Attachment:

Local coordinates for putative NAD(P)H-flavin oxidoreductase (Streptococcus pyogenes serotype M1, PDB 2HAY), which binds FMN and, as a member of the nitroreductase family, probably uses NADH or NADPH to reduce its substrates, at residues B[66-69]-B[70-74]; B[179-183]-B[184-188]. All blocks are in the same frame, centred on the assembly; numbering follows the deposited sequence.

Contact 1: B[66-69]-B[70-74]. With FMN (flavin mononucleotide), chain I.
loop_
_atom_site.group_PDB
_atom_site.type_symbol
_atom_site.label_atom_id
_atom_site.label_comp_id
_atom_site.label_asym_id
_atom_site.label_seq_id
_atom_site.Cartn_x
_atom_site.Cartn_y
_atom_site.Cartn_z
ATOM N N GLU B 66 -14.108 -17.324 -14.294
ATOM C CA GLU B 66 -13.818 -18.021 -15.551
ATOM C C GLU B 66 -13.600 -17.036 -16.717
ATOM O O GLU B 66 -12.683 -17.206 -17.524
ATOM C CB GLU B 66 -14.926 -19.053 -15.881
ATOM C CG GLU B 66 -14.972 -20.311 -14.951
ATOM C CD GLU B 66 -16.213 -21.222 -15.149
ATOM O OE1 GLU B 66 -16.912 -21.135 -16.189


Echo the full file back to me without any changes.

Local coordinates for putative NAD(P)H-flavin oxidoreductase (Streptococcus pyogenes serotype M1, PDB 2HAY), which binds FMN and, as a member of the nitroreductase family, probably uses NADH or NADPH to reduce its substrates, at residues B[66-69]-B[70-74]; B[179-183]-B[184-188]. All blocks are in the same frame, centred on the assembly; numbering follows the deposited sequence.

Contact 1: B[66-69]-B[70-74]. With FMN (flavin mononucleotide), chain I.
loop_
_atom_site.group_PDB
_atom_site.type_symbol
_atom_site.label_atom_id
_atom_site.label_comp_id
_atom_site.label_asym_id
_atom_site.label_seq_id
_atom_site.Cartn_x
_atom_site.Cartn_y
_atom_site.Cartn_z
ATOM N N GLU B 66 -14.108 -17.324 -14.294
ATOM C CA GLU B 66 -13.818 -18.021 -15.551
ATOM C C GLU B 66 -13.600 -17.036 -16.717
ATOM O O GLU B 66 -12.683 -17.206 -17.524
ATOM C CB GLU B 66 -14.926 -19.053 -15.881
ATOM C CG GLU B 66 -14.972 -20.311 -14.951
ATOM C CD GLU B 66 -16.213 -21.222 -15.149
ATOM O OE1 GLU B 66 -16.912 -21.135 -16.189